Kaposi Sarcoma

Kaposi Sarcoma


Generalized papular, erythematous, nonpruritic, hyperpigmented lesions had appeared on the face, arms, chest, and abdomen of a 25-year-old homosexual man with AIDS during the previous month. Anupama Ravi, MD, of Atlanta also noted purple-red, nodular lesions in the right conjunctiva and oral cavity, especially the lower gingiva. Other pertinent physical findings included facial edema and hepatosplenomegaly.

Biopsy of the gingival lesion showed whorls of spindle-shaped cells and leukocytic infiltration and neovascularization, with aberrant proliferation of small vessels; these findings were consistent with Kaposi sarcoma. The lesions initially responded to treatment with liposomal doxorubicin, but they reappeared after the patient became noncompliant with therapy.

Four months after the initial diagnosis, the patient was hospitalized for dyspnea. At that time, a CT scan of the chest showed extensive pulmonary nodules with fluffy, ill-defined margins. A CT scan of the abdomen revealed an enlarged liver with multiple attenuated foci. Liver biopsy was contraindicated because of severe thrombocytopenia (platelet count, 5000/µL). Idiopathic thrombocytopenic purpura was diagnosed based on the results of a bone marrow aspiration, which revealed an increased number of megakaryocytes, and a bone marrow biopsy, which showed normal marrow cellularity without evidence of hypoplasia or increased fibrosis. Hypoxemic respiratory failure, intractable hypotension, and coagulopathy subsequently developed, and the patient died.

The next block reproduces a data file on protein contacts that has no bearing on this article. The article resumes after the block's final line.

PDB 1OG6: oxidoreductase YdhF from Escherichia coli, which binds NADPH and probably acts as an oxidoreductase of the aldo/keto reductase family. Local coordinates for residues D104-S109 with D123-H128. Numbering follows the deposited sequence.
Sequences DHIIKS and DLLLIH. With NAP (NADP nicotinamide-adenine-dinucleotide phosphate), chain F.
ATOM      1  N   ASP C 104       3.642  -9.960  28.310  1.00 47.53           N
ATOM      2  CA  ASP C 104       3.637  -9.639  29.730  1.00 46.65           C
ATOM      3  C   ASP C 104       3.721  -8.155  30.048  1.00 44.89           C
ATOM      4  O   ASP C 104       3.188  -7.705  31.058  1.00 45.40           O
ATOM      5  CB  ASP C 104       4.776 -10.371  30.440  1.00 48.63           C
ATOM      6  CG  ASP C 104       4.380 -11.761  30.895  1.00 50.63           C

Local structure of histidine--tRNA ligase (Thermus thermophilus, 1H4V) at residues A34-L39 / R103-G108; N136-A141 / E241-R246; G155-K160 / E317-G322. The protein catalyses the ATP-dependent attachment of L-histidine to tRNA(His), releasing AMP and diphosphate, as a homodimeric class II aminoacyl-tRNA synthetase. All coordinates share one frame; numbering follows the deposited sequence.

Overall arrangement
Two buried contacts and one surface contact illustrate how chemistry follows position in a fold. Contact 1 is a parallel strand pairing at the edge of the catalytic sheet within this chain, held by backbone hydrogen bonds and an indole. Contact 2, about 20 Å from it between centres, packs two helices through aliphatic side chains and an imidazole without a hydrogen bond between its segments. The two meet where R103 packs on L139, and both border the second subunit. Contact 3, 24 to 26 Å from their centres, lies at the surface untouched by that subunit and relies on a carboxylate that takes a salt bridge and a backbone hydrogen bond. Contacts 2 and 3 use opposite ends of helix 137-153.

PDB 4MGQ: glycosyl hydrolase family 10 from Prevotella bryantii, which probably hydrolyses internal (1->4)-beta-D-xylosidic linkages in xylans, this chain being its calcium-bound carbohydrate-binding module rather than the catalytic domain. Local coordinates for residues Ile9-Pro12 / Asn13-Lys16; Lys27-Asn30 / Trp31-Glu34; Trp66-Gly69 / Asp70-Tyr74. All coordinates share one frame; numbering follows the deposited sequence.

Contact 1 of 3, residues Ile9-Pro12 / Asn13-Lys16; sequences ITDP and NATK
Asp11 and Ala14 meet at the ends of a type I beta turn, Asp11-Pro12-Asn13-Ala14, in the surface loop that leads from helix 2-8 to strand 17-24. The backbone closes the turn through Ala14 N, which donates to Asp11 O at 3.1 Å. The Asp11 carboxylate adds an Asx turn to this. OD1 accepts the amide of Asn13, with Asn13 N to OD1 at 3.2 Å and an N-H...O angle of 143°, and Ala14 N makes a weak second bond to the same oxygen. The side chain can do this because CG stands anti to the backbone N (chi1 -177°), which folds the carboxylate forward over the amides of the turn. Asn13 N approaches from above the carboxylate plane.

Kaposi sarcoma is 15 times more frequent in men and appears to be more common in homosexual or bisexual men.1,2 This low-grade vascular tumor is associated with human herpesvirus 8 infection. AIDS-related Kaposi sarcoma is the most common form in the United States.2 The course is variable and ranges from minimal cutaneous disease to an explosive generalized form that involves the oral cavity and the GI and respiratory tracts.

Although a presumptive diagnosis of Kaposi sarcoma can often be made clinically, the confirmatory test is a biopsy. The differential diagnosis includes bacillary angiomatosis, hemangioma, purpura, dermatofibroma, pyogenic granuloma, and hematoma.

Current treatment options for systemic Kaposi sarcoma mainly consist of highly active antiretroviral therapy, liposomal anthracyclines, paclitaxel, and vinorelbine.3,4 The prognosis is worse for patients with poor immune status and extensive systemic illness.5 *




1. Chang Y, Cesarman E, Pessin MS, et al. Identification of herpesvirus-like DNA sequences in AIDS-associated Kaposi's sarcoma. Science. 1994;266: 1865-1869.

2. Beral V, Peterman TA, Berkelman RL, Jaffe HW. Kaposi's sarcoma among persons with AIDS: a sexually transmitted infection? Lancet. 1990;335:123-128.

3. Nasti G, Errante D, Talamini R, et al. Vinorelbine is an effective and safe drug for AIDS-related Kaposi's sarcoma: results of a phase II study. J Clin Oncol. 2000;18:1550-1557.

4. Gill PS, Wernz J, Scadden DT, et al. Randomized phase III trial of liposomal daunorubicin versus doxorubicin, bleomycin, and vincristine in AIDS- related Kaposi's sarcoma. J Clin Oncol. 1996;14: 2353-2364.

5. Krown SE, Metroka C, Wernz JC. Kaposi's sarcoma in the acquired immune deficiency syndrome: a proposal for uniform evaluation, response, and staging criteria. J Clin Oncol. 1989;7:1201-1207.